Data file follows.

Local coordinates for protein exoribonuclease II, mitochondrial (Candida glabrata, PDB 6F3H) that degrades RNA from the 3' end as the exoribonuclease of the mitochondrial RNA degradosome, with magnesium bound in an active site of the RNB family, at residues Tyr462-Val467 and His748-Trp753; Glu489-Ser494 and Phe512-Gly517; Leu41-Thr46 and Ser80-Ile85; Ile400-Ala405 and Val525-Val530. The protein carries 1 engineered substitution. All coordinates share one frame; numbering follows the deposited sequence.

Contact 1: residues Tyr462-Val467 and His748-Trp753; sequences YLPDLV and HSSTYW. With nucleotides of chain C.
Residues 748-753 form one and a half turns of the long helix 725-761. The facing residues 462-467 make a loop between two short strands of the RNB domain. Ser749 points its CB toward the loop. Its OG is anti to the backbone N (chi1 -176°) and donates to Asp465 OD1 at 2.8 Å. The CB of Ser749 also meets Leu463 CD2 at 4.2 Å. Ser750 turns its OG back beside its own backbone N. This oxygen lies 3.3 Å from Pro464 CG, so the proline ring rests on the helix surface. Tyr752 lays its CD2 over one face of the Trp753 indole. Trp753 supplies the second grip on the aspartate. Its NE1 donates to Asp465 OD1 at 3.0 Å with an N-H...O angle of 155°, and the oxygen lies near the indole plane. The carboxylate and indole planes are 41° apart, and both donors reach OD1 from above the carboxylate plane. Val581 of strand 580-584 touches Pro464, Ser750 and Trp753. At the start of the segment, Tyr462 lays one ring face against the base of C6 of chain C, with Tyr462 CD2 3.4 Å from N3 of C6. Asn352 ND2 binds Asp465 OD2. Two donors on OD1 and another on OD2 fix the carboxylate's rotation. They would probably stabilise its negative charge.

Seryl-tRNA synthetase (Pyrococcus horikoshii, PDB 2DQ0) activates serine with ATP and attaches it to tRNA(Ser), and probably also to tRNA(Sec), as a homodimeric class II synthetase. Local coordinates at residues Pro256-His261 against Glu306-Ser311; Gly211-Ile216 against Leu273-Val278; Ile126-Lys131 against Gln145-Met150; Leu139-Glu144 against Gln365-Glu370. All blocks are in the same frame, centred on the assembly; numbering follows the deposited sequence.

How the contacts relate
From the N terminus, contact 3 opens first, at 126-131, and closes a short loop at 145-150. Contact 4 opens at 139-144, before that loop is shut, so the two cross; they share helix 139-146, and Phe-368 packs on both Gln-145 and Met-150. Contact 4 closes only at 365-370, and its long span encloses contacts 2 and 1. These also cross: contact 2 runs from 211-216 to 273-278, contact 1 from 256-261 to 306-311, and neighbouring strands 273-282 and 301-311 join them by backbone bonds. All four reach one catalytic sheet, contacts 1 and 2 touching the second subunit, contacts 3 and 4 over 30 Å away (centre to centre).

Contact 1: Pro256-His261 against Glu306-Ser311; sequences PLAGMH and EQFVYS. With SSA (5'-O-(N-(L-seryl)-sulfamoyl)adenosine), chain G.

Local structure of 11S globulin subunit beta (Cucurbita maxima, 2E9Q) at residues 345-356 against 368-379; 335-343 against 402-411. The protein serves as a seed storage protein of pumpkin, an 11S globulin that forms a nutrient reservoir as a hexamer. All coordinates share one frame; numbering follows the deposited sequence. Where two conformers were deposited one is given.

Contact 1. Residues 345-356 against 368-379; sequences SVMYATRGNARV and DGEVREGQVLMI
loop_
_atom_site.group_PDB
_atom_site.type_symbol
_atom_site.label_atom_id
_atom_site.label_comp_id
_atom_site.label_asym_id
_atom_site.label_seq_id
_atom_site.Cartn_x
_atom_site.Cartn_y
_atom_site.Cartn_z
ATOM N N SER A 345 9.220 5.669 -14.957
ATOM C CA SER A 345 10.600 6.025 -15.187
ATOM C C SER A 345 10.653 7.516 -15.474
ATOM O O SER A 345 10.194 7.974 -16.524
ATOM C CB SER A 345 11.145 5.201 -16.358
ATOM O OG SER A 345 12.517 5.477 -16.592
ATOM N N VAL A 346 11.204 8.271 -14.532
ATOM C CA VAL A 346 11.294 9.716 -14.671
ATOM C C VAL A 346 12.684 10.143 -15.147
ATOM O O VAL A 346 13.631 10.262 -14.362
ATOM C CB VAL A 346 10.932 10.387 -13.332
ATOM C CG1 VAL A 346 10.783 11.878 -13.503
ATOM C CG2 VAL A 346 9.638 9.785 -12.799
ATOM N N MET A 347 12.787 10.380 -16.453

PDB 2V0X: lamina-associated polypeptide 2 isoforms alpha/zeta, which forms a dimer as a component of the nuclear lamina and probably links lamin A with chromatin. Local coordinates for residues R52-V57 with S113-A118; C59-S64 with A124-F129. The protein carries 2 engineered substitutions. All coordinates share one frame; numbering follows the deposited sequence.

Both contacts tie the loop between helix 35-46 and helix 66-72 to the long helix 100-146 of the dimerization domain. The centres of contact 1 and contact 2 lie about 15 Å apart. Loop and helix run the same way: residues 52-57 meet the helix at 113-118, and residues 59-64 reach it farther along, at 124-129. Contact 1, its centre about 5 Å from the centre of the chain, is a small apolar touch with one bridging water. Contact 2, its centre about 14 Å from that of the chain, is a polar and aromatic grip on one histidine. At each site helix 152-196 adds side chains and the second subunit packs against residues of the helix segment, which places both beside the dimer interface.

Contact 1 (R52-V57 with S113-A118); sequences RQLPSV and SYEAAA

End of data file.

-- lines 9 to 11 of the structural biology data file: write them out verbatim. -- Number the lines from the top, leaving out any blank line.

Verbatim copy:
Contact 1. Residues 345-356 against 368-379; sequences SVMYATRGNARV and DGEVREGQVLMI
loop_
_atom_site.group_PDB